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Notice that Dave Arnold says, towards the bottom of the linked article, that one of the disadvantages of ziplocs is that they don't permit the same extended storage as vacuum bags.  Frustratingly, he never says how long he thinks ziplocs are okay for cook-chill, so the advice isn't very useful.  Personally I'd hesitate to rely on ziplocs for holding any longer than open leftovers (three days to a week, depending on fridge temp).  My experience with ziplocs when used for general storage (don't do cook-chill) is that they allow in air rather easily over a period of days even without the seal failing.

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Notice that Dave Arnold says, towards the bottom of the linked article, that one of the disadvantages of ziplocs is that they don't permit the same extended storage as vacuum bags.  Frustratingly, he never says how long he thinks ziplocs are okay for cook-chill, so the advice isn't very useful.  Personally I'd hesitate to rely on ziplocs for holding any longer than open leftovers (three days to a week, depending on fridge temp).  My experience with ziplocs when used for general storage (don't do cook-chill) is that they allow in air rather easily over a period of days even without the seal failing.

 

Isn't a week as long as you'd ever do cook-chill?

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Am.Test Kitchen did a 'study' of plastic storage bags for the freezer.  zip-loc's, zip-loc's w the extraction hole if you will, regular plastic

 

Food saver and the Weston ( 400 $$ ) system.

 

they found that after  ( paraphrasing here ) 1 - 2 months in the freezer ice crystals in the bag penetrated the plastic and the contents were t

 

then subjected to 'freezer burn'

 

the Weston system w the thicker 3.5 MIL bags did not do this and lasted .....

 

I got the Weston system 3 years ago or so to begin my SV studies.  none of these bags have failed me after I understood how clean and 

 

dry  the bags needed to be at the seal.

 

Ive had stuff SV in my freezer thats over a year old:  seal good, tastes fine.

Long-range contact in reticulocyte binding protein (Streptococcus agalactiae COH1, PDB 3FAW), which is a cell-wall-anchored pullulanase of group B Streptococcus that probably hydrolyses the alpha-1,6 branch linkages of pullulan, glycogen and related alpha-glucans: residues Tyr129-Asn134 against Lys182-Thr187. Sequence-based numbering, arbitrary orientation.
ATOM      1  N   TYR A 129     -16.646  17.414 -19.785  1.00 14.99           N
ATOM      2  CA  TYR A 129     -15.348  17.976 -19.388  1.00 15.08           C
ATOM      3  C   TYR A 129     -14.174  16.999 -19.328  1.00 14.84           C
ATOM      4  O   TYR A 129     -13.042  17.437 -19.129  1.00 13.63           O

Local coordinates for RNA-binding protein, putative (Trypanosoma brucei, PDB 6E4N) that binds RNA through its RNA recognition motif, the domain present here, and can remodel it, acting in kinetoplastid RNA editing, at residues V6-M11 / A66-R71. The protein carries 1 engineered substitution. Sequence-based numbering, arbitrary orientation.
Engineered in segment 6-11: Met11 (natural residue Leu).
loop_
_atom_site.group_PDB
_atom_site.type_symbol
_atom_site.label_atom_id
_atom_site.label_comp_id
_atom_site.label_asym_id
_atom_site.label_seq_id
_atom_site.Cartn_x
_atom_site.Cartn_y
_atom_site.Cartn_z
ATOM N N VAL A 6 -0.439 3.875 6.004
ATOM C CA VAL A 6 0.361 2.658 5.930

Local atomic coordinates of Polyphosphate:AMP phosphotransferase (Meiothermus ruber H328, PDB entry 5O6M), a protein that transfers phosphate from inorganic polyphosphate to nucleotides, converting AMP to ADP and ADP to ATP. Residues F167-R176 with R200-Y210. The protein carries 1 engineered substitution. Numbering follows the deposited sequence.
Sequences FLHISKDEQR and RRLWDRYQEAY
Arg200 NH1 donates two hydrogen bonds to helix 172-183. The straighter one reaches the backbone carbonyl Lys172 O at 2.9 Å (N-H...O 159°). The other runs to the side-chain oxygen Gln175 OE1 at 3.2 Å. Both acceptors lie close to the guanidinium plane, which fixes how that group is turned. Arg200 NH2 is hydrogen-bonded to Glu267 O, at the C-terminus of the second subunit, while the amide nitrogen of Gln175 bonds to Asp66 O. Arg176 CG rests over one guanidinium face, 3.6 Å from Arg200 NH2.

so   cooking and saving for a brief period of time is one thing, freezing for a long time is another.

 

i also store my green coffee beans this way, but not in the freezer:  just a very cold basement.

 

so the thickness of the bag will determine who long the contents might keep,   + / -

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I can't see doing this.  Bags seal in well less than a minute, and take seconds to cut open.  It costs $2.00, in quarters, for me to do a load of wash.  New bags are 20 cents a piece, and I don't have to go out in the snow.

 

If I had a washing machine in my kitchen rather than a chamber vacuum sealer I might feel differently.

 

As I said in the above post, there are more reason than just $. In any case, I use boil-able heavy duty bags which are $0.40 each. And recycling means a lot to me.

 

Shopping, buying takes time too.

 

dcarch

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Have a picture of the way you do it, Dcarch?

 

I'm trying to visualize an unsealed vacuum bag that isn't filled with air.

 

Sure. Also someone had asked about how I weigh my bags down.

 

dcarch

 

bagweight_zps24a71d54.jpg

 

bagweight2_zpsbe4f4fc9.jpg

 

bagweight3_zpsc9417034.jpg

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Looks like a lot of air in the bag.

 

How do you deal with that? Fill the bag with fluid?

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Looks like a lot of air in the bag.

 

How do you deal with that? Fill the bag with fluid?

 

There will be very little, if any, air inside.

 

The bag will have some marinade, seasoning, or sauce. The meat will give out some juice once heated. The hot water softens the plastic bag, and the heavy weigh holds down the bag to allow hydro-static pressure to squeeze out the air.

 

dcarch

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Isn't a week as long as you'd ever do cook-chill?

Baldwin gives cook-chill times up to 90 days for very cold storage, presumably for vacuum bags though it's not expressly stated.  Indeed, in my understanding, this was one of the main advantages of sous vide when first developed as a commercial process.  Anyhoo, circling back to the OP, if you're only looking to hold for a week, I think even Nathan would agree ziplocs are okay.

 

And, gfweb, as for your question to dcarch, bear in mind that pressure from the water will evacuate the air, just as when loading ziplocs.  So long as the food stays below the water line, there's no way for the air above to get at it.